|This article is part of a series on the
politics and government of
the United Kingdom
The Lords Commissioners are Privy Councillors appointed by the Monarch of the United Kingdom to exercise, on his or her behalf, certain functions relating to Parliament which would otherwise require the monarch's attendance at the Palace of Westminster. These include the opening and prorogation of Parliament, the confirmation of a newly elected Speaker of the House of Commons and the granting of Royal Assent. The Lords Commissioners are collectively known as the Royal Commission. The Royal Commission includes at least three—and usually five—Lords Commissioners. In current practice, the Lords Commissioners usually include the Lord Chancellor, the Archbishop of Canterbury (who is named but usually does not participate), the leaders of the three major parties in the House of Lords, the convenor of the House of Lords Crossbenchers and (since 2007) the Lord Speaker of the House of Lords.
The Lord Chancellor serves as the most senior Lord Commissioner and traditionally presides over the Royal Commission. However, since the 2007 appointment of Jack Straw, a member of the House of Commons, as Lord Chancellor the person in that office does not participate in Royal Commissions, much like the Archbishop of Canterbury. In this case, the Leader of the House of Lords performs the duties of the Lord Chancellor, with the Lord Speaker of the House of Lords serving as a Lord Commissioner. The one exception to this procedure was during the appointment in 2009 of John Bercow as Commons Speaker. On this occasion, Straw, as Lord Chancellor, performed this function personally and the Lord Speaker, Baroness Hayman, did not serve as a Lord Commissioner.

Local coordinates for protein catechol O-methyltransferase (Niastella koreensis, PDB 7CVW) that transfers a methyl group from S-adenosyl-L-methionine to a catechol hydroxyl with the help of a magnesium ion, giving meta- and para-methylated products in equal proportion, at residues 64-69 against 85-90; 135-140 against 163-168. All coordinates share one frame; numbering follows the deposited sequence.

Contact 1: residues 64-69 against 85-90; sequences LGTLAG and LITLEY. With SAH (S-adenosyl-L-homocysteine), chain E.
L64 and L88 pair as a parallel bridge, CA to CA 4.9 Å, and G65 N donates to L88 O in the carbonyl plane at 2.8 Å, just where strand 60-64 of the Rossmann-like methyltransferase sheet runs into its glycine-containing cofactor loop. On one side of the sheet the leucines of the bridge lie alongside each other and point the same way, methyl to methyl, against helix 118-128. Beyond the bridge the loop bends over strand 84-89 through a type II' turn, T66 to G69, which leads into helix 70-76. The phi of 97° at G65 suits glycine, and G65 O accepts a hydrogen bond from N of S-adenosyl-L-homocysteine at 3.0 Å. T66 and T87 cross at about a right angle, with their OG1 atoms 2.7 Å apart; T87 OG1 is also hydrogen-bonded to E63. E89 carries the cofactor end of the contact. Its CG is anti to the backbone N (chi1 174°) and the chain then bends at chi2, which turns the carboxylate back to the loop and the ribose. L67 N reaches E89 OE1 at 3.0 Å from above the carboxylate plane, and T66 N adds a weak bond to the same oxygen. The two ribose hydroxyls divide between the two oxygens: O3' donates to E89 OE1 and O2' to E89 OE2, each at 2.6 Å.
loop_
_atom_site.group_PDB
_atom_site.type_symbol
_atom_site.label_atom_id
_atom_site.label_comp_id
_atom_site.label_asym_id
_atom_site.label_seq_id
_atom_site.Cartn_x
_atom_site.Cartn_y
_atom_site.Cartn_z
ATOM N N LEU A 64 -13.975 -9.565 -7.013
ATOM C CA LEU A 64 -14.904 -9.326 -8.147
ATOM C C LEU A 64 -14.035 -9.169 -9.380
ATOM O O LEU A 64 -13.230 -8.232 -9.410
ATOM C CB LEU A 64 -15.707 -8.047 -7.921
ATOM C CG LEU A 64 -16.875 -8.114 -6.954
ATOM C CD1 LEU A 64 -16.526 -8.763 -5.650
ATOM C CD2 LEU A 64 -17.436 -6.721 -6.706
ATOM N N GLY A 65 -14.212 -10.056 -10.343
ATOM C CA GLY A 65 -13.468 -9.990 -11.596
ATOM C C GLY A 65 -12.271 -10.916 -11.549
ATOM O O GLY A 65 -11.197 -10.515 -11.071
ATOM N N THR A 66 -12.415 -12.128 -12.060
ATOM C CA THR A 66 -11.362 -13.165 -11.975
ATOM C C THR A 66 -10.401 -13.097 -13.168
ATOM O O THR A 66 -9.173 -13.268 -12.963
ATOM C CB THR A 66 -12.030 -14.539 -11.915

The Lords Commissioners enter the chamber of the House of Lords at the appointed time, and take seats on a structure temporarily placed for the duration of the ceremony. The Lord Chancellor or Leader of the House of Lords, as the most senior Lord Commissioner, commands the Gentleman Usher of the Black Rod to summon the House of Commons. Representatives of the House of Commons arrive at the Bar of the House of Lords, and bow thrice, but do not actually enter the Lords Chamber. The Reading Clerk of the House of Lords then reads the Monarch's Commission, which authorises the Lords Commissioners. After the appropriate business has been transacted, the Commons again bow thrice and depart.